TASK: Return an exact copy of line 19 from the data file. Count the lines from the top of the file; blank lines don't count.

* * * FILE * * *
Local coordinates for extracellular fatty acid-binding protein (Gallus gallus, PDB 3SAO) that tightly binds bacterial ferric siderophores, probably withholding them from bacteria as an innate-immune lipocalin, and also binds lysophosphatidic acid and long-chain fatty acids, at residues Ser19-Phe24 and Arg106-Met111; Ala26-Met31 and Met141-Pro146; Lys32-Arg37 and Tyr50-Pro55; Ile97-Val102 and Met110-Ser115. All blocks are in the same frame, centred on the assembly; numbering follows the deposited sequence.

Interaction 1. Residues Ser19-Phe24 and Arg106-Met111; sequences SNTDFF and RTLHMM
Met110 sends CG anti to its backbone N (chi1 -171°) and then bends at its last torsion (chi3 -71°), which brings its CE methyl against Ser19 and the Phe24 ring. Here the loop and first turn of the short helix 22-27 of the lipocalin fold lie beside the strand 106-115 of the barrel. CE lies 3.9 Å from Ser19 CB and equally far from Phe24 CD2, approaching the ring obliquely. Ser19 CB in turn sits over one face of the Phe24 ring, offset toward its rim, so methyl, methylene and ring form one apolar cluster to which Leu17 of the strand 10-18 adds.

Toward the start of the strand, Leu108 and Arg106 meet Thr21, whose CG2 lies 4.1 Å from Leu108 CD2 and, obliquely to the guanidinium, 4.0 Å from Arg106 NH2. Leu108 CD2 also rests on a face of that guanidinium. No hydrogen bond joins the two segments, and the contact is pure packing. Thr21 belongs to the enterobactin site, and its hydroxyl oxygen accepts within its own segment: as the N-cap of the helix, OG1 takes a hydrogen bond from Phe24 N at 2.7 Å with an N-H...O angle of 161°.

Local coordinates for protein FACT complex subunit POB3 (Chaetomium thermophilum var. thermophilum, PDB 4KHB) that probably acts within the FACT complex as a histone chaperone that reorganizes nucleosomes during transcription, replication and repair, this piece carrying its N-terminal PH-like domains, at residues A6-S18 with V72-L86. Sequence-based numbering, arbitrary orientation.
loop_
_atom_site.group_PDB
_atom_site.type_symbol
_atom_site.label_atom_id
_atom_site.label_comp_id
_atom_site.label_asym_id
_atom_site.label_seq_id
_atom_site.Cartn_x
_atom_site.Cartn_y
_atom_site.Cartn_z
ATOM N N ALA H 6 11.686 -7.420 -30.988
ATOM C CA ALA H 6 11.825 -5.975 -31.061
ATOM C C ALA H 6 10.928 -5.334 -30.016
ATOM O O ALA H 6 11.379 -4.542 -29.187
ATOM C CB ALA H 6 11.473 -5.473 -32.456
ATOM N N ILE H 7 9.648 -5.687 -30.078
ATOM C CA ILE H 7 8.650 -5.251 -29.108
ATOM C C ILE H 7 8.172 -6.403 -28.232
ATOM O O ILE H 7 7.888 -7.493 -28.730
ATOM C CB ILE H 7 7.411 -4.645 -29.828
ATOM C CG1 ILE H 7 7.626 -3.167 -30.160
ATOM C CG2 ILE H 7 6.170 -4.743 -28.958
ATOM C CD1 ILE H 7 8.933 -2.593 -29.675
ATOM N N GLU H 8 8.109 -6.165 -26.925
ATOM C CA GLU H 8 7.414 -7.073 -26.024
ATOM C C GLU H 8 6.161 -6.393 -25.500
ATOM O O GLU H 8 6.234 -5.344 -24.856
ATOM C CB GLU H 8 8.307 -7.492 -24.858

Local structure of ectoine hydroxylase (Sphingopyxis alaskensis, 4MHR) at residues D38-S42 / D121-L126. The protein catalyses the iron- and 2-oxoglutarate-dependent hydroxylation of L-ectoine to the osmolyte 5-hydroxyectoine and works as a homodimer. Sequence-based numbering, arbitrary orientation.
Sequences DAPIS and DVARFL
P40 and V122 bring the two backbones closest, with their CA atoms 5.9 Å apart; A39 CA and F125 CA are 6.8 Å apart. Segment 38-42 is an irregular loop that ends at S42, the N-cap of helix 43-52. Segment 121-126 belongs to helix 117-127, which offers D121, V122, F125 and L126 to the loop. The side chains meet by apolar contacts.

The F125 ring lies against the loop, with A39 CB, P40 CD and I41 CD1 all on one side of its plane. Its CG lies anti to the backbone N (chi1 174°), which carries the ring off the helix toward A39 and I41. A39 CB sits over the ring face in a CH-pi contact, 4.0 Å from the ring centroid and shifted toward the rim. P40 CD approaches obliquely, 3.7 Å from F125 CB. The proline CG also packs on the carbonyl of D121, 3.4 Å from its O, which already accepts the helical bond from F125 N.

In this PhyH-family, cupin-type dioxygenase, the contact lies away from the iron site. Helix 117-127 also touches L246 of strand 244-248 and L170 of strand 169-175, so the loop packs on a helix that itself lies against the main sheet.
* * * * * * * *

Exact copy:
ATOM O O ALA H 6 11.379 -4.542 -29.187